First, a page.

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nt on which these purchases had been made abroad, the State purchased and had on hand in trust for the holders, 11,000 bales of cotton and 100,000 barrels of rosin.
The cotton was partly destroyed before the war closed, and the remainder, amounting to several thousand bales, was captured, after peace was declared, by certain officers of the Federal army.
President Davis in a message to Congress, said that the number of vessels arriving at only two ports—Charleston and Wilmington—from November 1st to December 6, 1864, had been forty-three, and that only a very small portion of those outward bound had been captured; that out of 11,796 bales of cotton shipped since July 1, 1864, but 1,272 bales had been lost.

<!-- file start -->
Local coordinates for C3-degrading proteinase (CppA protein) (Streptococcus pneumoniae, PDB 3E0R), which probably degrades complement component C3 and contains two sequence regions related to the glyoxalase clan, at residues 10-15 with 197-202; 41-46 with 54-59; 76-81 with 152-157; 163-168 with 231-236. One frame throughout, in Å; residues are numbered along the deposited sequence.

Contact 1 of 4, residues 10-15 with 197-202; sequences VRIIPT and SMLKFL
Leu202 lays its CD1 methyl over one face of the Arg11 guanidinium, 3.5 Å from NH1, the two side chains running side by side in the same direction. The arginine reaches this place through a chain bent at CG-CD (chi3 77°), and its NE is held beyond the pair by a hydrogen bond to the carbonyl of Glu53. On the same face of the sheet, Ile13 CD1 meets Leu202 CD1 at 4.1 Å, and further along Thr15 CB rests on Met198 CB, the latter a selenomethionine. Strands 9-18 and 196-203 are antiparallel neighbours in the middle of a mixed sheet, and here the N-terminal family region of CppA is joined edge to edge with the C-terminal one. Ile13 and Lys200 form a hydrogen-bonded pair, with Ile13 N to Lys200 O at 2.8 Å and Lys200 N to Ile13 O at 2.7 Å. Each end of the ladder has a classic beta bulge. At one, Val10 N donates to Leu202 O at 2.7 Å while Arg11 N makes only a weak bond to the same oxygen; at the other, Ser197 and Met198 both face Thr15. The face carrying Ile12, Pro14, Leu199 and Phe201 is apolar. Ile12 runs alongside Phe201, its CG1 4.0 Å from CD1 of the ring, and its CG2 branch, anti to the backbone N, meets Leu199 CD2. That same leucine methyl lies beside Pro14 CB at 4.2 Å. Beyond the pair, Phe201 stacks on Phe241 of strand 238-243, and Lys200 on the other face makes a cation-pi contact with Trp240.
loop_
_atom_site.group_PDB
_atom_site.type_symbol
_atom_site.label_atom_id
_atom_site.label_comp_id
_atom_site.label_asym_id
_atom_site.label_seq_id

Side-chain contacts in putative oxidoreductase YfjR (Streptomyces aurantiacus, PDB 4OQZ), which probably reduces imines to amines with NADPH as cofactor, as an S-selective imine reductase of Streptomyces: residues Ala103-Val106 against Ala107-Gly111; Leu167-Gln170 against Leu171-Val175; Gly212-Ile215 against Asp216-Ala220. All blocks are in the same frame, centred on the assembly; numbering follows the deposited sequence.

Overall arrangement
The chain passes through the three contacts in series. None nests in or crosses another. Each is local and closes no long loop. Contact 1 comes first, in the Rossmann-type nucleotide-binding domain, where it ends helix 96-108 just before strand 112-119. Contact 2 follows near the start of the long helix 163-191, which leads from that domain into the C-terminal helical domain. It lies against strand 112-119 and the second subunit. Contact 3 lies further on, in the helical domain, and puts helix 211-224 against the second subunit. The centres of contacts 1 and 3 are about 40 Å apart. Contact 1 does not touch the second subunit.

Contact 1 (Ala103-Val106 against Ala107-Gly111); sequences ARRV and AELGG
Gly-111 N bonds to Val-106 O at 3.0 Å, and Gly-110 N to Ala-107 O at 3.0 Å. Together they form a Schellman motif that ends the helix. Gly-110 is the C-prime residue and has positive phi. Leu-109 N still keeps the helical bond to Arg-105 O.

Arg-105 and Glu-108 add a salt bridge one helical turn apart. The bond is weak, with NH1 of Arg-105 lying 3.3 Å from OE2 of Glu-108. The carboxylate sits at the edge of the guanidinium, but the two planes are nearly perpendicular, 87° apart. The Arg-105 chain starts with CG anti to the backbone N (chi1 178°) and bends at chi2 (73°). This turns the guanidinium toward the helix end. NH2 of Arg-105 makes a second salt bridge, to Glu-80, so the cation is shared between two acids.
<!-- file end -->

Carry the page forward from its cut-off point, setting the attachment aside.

And the special report of the Secretary of the Treasury in relation to the same matter, stated that there had been imported at the ports of Wilmington and Charleston since October 26, 1864, 3,632,000 pounds of meat, 1,507,000 pounds of lead, 1,933,000 pounds of saltpetre, 546,0